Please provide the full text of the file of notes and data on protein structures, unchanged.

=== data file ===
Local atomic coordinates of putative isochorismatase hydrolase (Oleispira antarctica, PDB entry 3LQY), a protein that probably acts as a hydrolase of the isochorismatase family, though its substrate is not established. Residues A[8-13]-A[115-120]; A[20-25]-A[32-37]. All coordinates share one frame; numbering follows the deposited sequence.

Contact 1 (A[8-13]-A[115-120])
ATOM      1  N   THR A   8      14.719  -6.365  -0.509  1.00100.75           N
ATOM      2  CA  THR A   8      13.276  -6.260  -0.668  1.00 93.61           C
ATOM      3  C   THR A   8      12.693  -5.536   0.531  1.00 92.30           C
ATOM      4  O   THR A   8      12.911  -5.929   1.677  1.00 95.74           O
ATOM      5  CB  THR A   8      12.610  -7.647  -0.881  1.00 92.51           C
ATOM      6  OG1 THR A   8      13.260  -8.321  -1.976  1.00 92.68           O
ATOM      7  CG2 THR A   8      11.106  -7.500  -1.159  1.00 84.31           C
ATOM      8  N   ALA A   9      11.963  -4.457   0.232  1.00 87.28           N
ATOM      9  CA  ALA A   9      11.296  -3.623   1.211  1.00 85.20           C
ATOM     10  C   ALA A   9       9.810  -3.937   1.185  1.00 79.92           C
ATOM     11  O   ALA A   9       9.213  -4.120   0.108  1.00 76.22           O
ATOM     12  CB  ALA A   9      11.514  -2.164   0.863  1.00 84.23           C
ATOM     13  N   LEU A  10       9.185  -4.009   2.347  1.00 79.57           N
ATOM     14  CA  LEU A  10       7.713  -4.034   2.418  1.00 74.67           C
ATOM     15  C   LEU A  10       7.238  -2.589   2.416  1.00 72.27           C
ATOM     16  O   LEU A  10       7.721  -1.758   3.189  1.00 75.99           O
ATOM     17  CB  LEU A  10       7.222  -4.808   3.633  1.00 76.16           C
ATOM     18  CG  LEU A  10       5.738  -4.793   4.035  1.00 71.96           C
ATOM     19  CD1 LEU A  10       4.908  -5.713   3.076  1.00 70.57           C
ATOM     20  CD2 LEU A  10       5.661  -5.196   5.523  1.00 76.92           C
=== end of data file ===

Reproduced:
Local atomic coordinates of putative isochorismatase hydrolase (Oleispira antarctica, PDB entry 3LQY), a protein that probably acts as a hydrolase of the isochorismatase family, though its substrate is not established. Residues A[8-13]-A[115-120]; A[20-25]-A[32-37]. All coordinates share one frame; numbering follows the deposited sequence.

Contact 1 (A[8-13]-A[115-120])
ATOM      1  N   THR A   8      14.719  -6.365  -0.509  1.00100.75           N
ATOM      2  CA  THR A   8      13.276  -6.260  -0.668  1.00 93.61           C
ATOM      3  C   THR A   8      12.693  -5.536   0.531  1.00 92.30           C
ATOM      4  O   THR A   8      12.911  -5.929   1.677  1.00 95.74           O
ATOM      5  CB  THR A   8      12.610  -7.647  -0.881  1.00 92.51           C
ATOM      6  OG1 THR A   8      13.260  -8.321  -1.976  1.00 92.68           O
ATOM      7  CG2 THR A   8      11.106  -7.500  -1.159  1.00 84.31           C
ATOM      8  N   ALA A   9      11.963  -4.457   0.232  1.00 87.28           N
ATOM      9  CA  ALA A   9      11.296  -3.623   1.211  1.00 85.20           C
ATOM     10  C   ALA A   9       9.810  -3.937   1.185  1.00 79.92           C
ATOM     11  O   ALA A   9       9.213  -4.120   0.108  1.00 76.22           O
ATOM     12  CB  ALA A   9      11.514  -2.164   0.863  1.00 84.23           C
ATOM     13  N   LEU A  10       9.185  -4.009   2.347  1.00 79.57           N
ATOM     14  CA  LEU A  10       7.713  -4.034   2.418  1.00 74.67           C
ATOM     15  C   LEU A  10       7.238  -2.589   2.416  1.00 72.27           C
ATOM     16  O   LEU A  10       7.721  -1.758   3.189  1.00 75.99           O
ATOM     17  CB  LEU A  10       7.222  -4.808   3.633  1.00 76.16           C
ATOM     18  CG  LEU A  10       5.738  -4.793   4.035  1.00 71.96           C
ATOM     19  CD1 LEU A  10       4.908  -5.713   3.076  1.00 70.57           C
ATOM     20  CD2 LEU A  10       5.661  -5.196   5.523  1.00 76.92           C